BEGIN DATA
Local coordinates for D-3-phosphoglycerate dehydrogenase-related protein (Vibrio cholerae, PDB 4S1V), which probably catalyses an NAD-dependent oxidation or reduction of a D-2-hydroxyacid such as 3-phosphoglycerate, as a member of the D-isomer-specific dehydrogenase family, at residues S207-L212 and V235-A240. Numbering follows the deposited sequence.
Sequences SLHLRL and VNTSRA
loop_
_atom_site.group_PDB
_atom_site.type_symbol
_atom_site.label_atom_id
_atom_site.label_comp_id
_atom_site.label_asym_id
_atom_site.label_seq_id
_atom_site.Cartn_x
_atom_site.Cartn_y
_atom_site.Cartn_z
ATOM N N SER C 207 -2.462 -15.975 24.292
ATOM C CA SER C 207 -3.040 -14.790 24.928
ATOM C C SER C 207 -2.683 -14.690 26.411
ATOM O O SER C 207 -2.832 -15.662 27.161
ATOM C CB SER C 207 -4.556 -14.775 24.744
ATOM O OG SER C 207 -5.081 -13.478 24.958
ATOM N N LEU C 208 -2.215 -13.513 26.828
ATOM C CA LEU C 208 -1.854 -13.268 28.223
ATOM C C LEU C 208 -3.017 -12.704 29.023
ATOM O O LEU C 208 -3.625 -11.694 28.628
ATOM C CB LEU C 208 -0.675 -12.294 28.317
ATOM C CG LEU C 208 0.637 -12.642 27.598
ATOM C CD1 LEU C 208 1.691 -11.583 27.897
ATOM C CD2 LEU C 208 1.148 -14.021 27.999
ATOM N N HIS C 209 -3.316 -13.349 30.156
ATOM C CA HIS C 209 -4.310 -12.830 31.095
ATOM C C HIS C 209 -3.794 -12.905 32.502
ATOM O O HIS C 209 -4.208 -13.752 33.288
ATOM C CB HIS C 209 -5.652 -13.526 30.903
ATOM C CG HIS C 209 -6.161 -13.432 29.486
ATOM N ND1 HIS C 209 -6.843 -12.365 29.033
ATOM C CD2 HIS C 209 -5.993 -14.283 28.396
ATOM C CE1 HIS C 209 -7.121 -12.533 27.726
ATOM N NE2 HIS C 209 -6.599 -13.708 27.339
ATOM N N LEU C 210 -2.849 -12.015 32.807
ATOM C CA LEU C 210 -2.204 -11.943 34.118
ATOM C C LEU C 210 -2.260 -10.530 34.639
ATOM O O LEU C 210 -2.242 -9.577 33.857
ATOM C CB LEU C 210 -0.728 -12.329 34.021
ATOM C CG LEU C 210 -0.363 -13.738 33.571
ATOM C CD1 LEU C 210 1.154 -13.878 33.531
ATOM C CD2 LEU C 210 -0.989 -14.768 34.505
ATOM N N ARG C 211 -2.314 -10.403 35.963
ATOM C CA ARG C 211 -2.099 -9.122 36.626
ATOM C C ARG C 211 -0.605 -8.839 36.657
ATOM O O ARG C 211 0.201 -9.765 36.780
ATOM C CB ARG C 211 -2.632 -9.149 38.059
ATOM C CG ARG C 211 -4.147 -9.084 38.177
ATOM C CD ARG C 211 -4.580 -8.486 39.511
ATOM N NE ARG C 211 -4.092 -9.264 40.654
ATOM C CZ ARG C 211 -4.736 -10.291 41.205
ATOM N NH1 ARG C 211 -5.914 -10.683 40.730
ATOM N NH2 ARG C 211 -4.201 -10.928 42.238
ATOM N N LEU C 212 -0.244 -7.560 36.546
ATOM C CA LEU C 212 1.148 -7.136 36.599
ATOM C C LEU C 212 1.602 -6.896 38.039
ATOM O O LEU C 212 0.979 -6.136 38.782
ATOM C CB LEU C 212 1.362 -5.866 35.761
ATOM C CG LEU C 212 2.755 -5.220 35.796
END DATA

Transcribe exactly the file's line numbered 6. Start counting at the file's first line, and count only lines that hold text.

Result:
_atom_site.label_atom_id